The lines that follow are inspired by a sad fact that I think is shared by a number of my colleagues. How many young lawyers, whose experience is between one and three years, tell us their wish to change jobs, fall off the dress and go into business? This wish can be seen as a simple professional retraining but at this stage, it is in my opinion, nothing. Let me explain.
Most experienced lawyers want to become jurists, usually doing so after a minimum of five to six years of practice, for multiple reasons: need for change, capitalizing on those years in the office to work closer to the operational, the necessity of progression (therefore why not get a senior position), the need to start a family and have a stable job, subsequently enabling them to combine private and professional life… The youngest (for a large majority of them at least) always give the same reason for leaving a company: bad experiences. Under this term, several elements are hidden: a frantic work schedule and extended hours, the senior employees taking all the interesting cases and therefore leaving the ‘less interesting’ or laborious tasks for the younger employees, a generally negative working environment, problematic or a complete absence of management, ‘complex’ personalities… And yet these young lawyers are willing to accept long days at work because they know that this is the daily schedule of a commercial lawyer.
In this manner, becoming a lawyer is for them an outlet, a means of escaping the world which is far from the dream they expected to live, a reality that is sometimes very difficult to process.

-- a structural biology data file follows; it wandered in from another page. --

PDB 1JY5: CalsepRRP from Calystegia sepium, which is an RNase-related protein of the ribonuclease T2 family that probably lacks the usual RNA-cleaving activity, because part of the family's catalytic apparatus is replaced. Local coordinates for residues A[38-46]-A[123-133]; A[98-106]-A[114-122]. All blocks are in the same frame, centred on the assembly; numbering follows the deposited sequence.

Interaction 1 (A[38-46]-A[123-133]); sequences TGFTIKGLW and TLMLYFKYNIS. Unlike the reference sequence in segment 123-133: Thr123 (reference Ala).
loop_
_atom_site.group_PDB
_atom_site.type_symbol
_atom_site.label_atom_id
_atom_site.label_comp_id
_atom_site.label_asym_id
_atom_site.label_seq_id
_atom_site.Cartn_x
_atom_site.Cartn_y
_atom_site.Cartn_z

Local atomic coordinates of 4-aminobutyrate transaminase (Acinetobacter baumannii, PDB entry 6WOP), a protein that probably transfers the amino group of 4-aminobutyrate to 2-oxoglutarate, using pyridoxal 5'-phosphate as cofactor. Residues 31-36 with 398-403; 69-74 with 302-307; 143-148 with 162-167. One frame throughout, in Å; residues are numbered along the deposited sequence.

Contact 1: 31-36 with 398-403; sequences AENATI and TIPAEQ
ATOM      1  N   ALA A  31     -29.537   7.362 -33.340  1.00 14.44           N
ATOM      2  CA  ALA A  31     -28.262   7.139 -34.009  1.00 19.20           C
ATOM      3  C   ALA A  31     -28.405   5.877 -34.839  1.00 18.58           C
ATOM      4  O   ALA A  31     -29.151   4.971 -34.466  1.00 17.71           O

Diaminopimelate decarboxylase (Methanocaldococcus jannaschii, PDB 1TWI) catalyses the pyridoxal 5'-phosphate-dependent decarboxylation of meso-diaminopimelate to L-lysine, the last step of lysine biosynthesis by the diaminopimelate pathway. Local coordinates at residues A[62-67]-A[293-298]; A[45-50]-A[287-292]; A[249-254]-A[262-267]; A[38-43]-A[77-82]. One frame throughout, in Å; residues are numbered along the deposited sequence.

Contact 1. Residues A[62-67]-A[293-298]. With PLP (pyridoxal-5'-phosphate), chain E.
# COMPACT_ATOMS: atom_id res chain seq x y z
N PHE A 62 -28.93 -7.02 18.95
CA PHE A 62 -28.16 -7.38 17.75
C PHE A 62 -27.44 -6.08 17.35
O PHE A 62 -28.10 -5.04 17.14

I could mention this harsh reality to this colleague, who has two years’ experience, having left two cabinets and approaching me to apply for a third. Their reasons? As for the first, few cases and limited training due to several partners leaving the cabinet and as for the second, harassment from various partners in the workplace. I could also remind this other associate of the reality, who after an outstanding education (having a master with distinction from LLM and a bar in New York), worked in a reputable cabinet, where she was frequently told that she was irrelevant to the company and that her work was of a poor quality. I recall spending two hours with this associate, having chosen a psychological consultation over an interview (I can assure you that I have no training, nor skills). It will come as no surprise to you that our rooms are equipped with tissues.
What should we do?
Other examples, I could give them but this is not the purpose of this article. The aim is not to disgrace these cabinets because that would not be fair. Successful collaborations, there are many. The evidence: in certain cabinets it is almost impossible to lay off junior associates who despite their arduous hours at the office, working on complex cases, well-educated and well-informed, are part of a team where solidarity and cohesion prevails, evolving alongside supportive and readily available partners, who are their mentors. Yes, this also exists. The aim of this article is to give these cabinets a wake-up call, as they will eventually be faced with a real shortage of candidates. Perhaps it is time to reevaluate the process, to find ways of catching talent and that associates, albeit expert in their field, learn to also become managers.
Training exists and is available. One of my clients, a Human Resources Manager in a prominent English cabinet, has already implemented this methodology. It is an integral part of human nature that change and accepting that we must improve, does not come easily.
The message is also for aspiring lawyers and young collaborators to keep in mind that bad experiences do not define a professional journey, but that you can find several good cabinets, good teams and good collaborations in this tumultuous market.